1 November 2012

Scientist Spotlight: Ross McDonald

Physicist Ross McDonald pushes experimental boundaries with his work in Los Alamos.

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By the time most aspiring scientists are finished with graduate school, they’re ready to take a break from their graduate advisors for a while. So when Ross McDonald received his doctorate from the University of Oxford a decade ago, he packed his things and moved halfway around the world to Los Alamos National Laboratory … only to find his advisor, John Singleton, was planning a similar move. Like McDonald, Singleton is now a full-time staff member at Los Alamos.

Ross McDonaldRoss McDonald.

McDonald has turned that parallel path into a fruitful, long-lasting and rare intellectual relationship, one that’s shared by many of the staff at Los Alamos — where the scientific problems are grand in scale, the quarters are close, and one experimental mistake can mean millions of dollars and years of delay. Here, he discusses his path to science and what it means to be an experimentalist.

Q: In a couple of sentences, how would you describe your job?

I’m an experimental physicist. A large part of my job within the Magnet Lab is to do user support. Users are scientists from all over the world who want to come and do experiments in our unique facility at magnetic field strengths they don’t have access to in their own labs. I help them get the most out of their magnet time, which in turn has led to some great and long lasting collaborations.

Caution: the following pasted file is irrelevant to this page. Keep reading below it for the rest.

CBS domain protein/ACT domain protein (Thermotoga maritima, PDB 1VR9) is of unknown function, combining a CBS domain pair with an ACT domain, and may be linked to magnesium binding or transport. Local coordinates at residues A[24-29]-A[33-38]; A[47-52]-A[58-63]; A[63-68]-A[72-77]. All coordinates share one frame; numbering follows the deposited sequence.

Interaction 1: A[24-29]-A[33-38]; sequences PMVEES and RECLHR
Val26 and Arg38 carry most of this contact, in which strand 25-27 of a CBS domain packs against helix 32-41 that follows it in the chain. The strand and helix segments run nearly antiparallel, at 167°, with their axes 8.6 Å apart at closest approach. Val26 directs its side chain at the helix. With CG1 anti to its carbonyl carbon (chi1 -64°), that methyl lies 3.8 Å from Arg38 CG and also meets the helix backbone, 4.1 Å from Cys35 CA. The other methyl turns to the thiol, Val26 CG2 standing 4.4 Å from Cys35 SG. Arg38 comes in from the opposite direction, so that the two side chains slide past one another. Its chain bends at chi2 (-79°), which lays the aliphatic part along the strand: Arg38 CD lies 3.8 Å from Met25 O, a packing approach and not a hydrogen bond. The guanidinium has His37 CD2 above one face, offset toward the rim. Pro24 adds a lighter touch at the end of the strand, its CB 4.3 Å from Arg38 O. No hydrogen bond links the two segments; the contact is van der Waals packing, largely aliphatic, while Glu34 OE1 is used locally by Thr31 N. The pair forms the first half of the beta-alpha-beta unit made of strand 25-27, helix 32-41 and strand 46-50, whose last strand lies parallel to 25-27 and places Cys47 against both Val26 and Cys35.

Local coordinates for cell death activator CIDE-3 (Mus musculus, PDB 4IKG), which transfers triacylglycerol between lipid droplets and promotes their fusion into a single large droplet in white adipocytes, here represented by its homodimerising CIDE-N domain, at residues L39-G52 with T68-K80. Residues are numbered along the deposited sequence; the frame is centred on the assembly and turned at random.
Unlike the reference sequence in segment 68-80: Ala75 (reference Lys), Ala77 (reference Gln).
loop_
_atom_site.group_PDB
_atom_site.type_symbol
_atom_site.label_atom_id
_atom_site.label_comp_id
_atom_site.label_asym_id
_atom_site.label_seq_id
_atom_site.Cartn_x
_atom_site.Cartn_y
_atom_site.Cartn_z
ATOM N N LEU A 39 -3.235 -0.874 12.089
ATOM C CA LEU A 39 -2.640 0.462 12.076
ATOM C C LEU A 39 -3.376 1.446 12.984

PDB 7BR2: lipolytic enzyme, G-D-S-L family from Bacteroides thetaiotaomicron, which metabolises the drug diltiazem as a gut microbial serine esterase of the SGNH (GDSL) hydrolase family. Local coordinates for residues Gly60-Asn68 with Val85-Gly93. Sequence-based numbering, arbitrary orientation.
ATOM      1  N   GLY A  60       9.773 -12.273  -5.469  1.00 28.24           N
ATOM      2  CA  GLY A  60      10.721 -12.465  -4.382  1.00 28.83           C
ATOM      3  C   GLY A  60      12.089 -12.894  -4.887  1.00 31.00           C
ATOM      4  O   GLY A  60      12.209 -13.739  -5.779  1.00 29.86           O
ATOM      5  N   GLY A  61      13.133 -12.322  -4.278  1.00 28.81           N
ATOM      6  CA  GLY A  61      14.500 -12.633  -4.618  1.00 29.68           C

Q: What’s the best part of your job?

It’s like exploring everyday. We’re looking for something new, something different. And sometimes that’s a big step into the unknown, but more often it’s looking at the tiny details that end up informing those bigger steps. It’s not just boldly thrashing your way into the jungle exploring, it’s really trying to understand what you’re observing as you go and putting it into the context of the bigger picture. By this I mean it’s really exciting when your measurements don’t just inform you about that particular material, but lead to a greater understanding of a whole family of materials. It might be a magnetic system, and you address why one material is more magnetic than another one. It might be a superconductor, and you begin to understand why one has a higher transition temperature than another, or why this is a better, or worse, metal.

“I was always interested in how things worked. A lot of scientists never grow up, they never stop asking why.”

Q: What about Los Alamos has kept you here?

The skiing. Entirely the skiing. No, what’s kept me at Los Alamos is something that’s common to the whole of the Magnet Lab. It’s the daily interaction with a wide range of scientists, not just within your particular group or department, like at a university, but the exposure to so many different people, ideas and materials. At Los Alamos, I’ve really liked the challenge of doing experiments in pulsed magnetic fields. I enjoy the innovation necessary to be able to pull off challenging experiments — being driven by the underlying physics problem to push the experimental boundaries.

Q: Did you always know you wanted to be a scientist?